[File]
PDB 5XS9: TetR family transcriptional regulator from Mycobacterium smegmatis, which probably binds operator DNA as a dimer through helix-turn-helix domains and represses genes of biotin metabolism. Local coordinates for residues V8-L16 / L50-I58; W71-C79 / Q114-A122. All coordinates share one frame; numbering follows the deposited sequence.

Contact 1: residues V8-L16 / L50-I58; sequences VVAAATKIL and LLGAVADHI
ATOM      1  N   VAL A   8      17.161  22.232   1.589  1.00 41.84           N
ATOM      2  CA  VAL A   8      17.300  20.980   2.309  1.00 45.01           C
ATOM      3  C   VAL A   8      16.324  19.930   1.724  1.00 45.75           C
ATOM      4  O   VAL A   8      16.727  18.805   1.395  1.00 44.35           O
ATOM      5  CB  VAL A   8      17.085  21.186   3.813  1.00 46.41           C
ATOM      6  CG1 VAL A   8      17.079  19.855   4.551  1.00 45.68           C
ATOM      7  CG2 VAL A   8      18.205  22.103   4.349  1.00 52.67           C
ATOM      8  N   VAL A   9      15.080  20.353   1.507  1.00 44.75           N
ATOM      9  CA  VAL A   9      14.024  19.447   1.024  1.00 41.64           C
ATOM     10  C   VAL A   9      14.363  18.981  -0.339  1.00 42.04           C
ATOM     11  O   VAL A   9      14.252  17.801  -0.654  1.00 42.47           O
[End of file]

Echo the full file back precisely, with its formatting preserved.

PDB 5XS9: TetR family transcriptional regulator from Mycobacterium smegmatis, which probably binds operator DNA as a dimer through helix-turn-helix domains and represses genes of biotin metabolism. Local coordinates for residues V8-L16 / L50-I58; W71-C79 / Q114-A122. All coordinates share one frame; numbering follows the deposited sequence.

Contact 1: residues V8-L16 / L50-I58; sequences VVAAATKIL and LLGAVADHI
ATOM      1  N   VAL A   8      17.161  22.232   1.589  1.00 41.84           N
ATOM      2  CA  VAL A   8      17.300  20.980   2.309  1.00 45.01           C
ATOM      3  C   VAL A   8      16.324  19.930   1.724  1.00 45.75           C
ATOM      4  O   VAL A   8      16.727  18.805   1.395  1.00 44.35           O
ATOM      5  CB  VAL A   8      17.085  21.186   3.813  1.00 46.41           C
ATOM      6  CG1 VAL A   8      17.079  19.855   4.551  1.00 45.68           C
ATOM      7  CG2 VAL A   8      18.205  22.103   4.349  1.00 52.67           C
ATOM      8  N   VAL A   9      15.080  20.353   1.507  1.00 44.75           N
ATOM      9  CA  VAL A   9      14.024  19.447   1.024  1.00 41.64           C
ATOM     10  C   VAL A   9      14.363  18.981  -0.339  1.00 42.04           C
ATOM     11  O   VAL A   9      14.252  17.801  -0.654  1.00 42.47           O